How to camp under the stars in Nan’ao


Taiwan constantly surprises me. I may have been through a certain area several times and foolishly think that there is nothing else worth exploring but through the wonder of the Internet and my local chums, new information frequently makes its way to my eye and ear-holes whether it be locations for waterfalls, wild hot springs or in this case, caves on a beach.

A couple of years back on a trip to Taroko Gorge, a friend and I camped in this town no further than a two minute drive from this beach, and had absolutely no idea of its existence. I’ve been generous enough to give you a full write-up of our trip and some handy information at the end. Here is how to camp under the stars in Nan’ao.


Photo credit due to my two fellow cave-campers, @wu_pongo and @jason_maowang for their sweet photography that I stole for this article.

Last week I received a message from one of my mates – Mao – that used to live in Taipei, but is now stationed down in Hualien on army related business. He tells me that he’s training for the Special Forces, but considering that his Instagram stories are just him walking a dog up mountains, I think he might be telling porkies. Only joking pal. I know you’re doing good work.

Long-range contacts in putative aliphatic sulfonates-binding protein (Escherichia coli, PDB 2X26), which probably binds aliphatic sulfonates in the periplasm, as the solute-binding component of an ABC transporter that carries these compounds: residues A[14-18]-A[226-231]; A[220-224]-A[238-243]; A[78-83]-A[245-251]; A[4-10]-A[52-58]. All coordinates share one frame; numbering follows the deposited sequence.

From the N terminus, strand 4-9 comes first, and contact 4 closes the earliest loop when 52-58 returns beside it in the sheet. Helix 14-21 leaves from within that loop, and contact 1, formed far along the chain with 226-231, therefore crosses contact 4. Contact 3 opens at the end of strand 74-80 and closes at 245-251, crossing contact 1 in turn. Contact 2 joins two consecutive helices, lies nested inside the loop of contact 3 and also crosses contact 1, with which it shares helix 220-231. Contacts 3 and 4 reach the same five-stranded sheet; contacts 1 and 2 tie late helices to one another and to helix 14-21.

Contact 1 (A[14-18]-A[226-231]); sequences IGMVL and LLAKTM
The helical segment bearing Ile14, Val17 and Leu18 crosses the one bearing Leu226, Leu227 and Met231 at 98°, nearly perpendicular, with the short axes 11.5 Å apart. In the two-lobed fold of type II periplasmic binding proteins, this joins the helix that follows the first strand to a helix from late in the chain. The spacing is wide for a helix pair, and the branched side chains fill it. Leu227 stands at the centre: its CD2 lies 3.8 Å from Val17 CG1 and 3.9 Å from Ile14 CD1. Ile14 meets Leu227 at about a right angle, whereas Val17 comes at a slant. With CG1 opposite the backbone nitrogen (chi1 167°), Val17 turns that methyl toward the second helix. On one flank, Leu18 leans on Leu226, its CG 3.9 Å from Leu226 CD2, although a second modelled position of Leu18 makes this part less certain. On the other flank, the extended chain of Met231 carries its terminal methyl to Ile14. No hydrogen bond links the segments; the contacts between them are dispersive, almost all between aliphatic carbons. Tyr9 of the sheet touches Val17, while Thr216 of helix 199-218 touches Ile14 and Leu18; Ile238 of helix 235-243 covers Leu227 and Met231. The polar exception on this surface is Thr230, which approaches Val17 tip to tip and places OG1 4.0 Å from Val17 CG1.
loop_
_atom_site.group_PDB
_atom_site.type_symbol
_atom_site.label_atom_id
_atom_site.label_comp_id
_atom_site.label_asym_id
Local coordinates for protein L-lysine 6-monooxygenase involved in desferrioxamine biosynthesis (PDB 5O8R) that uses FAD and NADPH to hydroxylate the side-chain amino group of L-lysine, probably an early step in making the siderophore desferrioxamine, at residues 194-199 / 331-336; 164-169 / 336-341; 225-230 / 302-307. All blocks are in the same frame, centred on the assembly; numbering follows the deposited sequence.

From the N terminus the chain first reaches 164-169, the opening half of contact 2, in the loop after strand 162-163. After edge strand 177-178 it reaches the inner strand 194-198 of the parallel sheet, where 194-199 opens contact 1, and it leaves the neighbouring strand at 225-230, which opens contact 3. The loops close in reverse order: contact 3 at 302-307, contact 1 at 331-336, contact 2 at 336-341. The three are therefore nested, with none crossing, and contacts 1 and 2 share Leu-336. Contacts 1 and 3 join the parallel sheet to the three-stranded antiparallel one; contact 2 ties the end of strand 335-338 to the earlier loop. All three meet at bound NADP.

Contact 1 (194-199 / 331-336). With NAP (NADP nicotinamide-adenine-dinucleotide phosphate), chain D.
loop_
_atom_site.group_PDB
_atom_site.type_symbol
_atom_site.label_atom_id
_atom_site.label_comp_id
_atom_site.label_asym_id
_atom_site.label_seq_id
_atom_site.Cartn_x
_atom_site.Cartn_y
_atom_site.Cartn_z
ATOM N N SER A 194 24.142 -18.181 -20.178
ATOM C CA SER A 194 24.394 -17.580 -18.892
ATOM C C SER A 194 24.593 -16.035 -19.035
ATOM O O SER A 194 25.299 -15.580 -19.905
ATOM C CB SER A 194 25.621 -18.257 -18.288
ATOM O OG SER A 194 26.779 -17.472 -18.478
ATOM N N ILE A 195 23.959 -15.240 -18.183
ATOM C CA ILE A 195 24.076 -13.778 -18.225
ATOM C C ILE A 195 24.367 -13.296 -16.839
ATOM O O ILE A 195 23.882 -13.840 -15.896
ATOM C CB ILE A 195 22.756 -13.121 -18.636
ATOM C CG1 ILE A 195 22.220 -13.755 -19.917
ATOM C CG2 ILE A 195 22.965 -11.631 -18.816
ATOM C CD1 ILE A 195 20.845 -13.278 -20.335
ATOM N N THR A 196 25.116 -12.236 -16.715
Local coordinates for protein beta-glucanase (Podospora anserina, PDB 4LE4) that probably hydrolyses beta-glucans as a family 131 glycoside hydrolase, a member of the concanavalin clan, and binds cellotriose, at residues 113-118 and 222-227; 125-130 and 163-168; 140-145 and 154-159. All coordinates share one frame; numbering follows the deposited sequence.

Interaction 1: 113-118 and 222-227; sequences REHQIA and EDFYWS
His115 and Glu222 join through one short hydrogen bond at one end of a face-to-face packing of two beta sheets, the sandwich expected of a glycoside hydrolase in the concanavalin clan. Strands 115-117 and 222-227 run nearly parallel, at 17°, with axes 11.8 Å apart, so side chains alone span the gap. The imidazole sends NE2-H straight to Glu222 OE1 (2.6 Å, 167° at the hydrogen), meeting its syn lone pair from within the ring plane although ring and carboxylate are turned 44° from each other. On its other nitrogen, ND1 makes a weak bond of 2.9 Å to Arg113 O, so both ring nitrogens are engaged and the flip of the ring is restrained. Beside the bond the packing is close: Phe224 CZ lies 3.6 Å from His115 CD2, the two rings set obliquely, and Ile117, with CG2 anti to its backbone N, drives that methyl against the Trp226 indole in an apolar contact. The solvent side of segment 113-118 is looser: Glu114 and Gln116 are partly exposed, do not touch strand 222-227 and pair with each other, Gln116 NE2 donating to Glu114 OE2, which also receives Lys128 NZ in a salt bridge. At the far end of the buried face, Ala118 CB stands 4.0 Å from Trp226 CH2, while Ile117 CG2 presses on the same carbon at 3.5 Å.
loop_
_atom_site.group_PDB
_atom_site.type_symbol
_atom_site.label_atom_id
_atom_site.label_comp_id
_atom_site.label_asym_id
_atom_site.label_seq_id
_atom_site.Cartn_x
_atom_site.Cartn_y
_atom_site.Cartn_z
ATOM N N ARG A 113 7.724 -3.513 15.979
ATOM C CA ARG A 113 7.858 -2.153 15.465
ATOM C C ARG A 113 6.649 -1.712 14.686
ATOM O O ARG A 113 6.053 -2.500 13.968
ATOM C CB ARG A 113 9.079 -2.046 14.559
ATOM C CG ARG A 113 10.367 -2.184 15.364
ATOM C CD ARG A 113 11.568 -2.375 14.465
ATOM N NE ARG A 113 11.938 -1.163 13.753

Anywho, he invited me on a camping trip to Nan’ao (南澳), which is a small, mainly indigenous town in Yilan County along the east coast, far from any city. He talked about sleeping in a cave by the sea, cooking steak for dinner, doing a little off-road motorcycle riding along the beach and having perfect conditions for stargazing in the evening due to the lack of light pollution. On top of that, it was his birthday, so it would be a crime not to throw a few beers into the equation. Is there anything here that doesn’t sound appealing? So I said yes, and started to pack my bag.


I took the 3 hour motorcycle journey from Taipei all the way along the number 9 road, which takes you directly to central Nan’ao. I met Mao here (he was over an hour late, for the record) and we collected a few last minute supplies from the Hi-Life near to the train station; drinking water, kimchi, and obviously a couple of birthday beers. Then we loaded our guts with noodles and “100 year old egg”, which is tastier than it sounds. Give it a whirl.

We got down to the beach (GPS co-ordinates at the end of the article) via Hai’an Road and in a particularly sincere manner, the first thing Mao said to me before we touched the sand was:

“Don’t let your wheels get stuck, OK?”